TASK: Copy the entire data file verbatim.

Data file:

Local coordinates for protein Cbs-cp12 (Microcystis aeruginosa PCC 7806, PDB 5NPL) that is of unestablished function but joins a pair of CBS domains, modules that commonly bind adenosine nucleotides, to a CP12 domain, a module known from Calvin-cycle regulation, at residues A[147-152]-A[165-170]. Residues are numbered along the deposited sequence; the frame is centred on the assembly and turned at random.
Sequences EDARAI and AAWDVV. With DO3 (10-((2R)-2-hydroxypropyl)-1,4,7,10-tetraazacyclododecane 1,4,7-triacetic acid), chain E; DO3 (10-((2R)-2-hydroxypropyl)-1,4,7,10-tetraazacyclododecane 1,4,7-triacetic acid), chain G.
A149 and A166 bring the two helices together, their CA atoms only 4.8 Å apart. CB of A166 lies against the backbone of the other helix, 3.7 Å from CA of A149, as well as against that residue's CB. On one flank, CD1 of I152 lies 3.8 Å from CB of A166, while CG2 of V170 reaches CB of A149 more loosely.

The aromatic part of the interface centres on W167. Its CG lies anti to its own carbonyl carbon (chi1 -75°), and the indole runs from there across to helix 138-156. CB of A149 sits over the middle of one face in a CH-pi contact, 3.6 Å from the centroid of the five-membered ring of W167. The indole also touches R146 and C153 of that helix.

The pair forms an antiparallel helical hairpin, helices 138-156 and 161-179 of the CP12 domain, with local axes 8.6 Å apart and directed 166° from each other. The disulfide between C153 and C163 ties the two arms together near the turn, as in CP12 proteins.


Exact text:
Local coordinates for protein Cbs-cp12 (Microcystis aeruginosa PCC 7806, PDB 5NPL) that is of unestablished function but joins a pair of CBS domains, modules that commonly bind adenosine nucleotides, to a CP12 domain, a module known from Calvin-cycle regulation, at residues A[147-152]-A[165-170]. Residues are numbered along the deposited sequence; the frame is centred on the assembly and turned at random.
Sequences EDARAI and AAWDVV. With DO3 (10-((2R)-2-hydroxypropyl)-1,4,7,10-tetraazacyclododecane 1,4,7-triacetic acid), chain E; DO3 (10-((2R)-2-hydroxypropyl)-1,4,7,10-tetraazacyclododecane 1,4,7-triacetic acid), chain G.
A149 and A166 bring the two helices together, their CA atoms only 4.8 Å apart. CB of A166 lies against the backbone of the other helix, 3.7 Å from CA of A149, as well as against that residue's CB. On one flank, CD1 of I152 lies 3.8 Å from CB of A166, while CG2 of V170 reaches CB of A149 more loosely.

The aromatic part of the interface centres on W167. Its CG lies anti to its own carbonyl carbon (chi1 -75°), and the indole runs from there across to helix 138-156. CB of A149 sits over the middle of one face in a CH-pi contact, 3.6 Å from the centroid of the five-membered ring of W167. The indole also touches R146 and C153 of that helix.

The pair forms an antiparallel helical hairpin, helices 138-156 and 161-179 of the CP12 domain, with local axes 8.6 Å apart and directed 166° from each other. The disulfide between C153 and C163 ties the two arms together near the turn, as in CP12 proteins.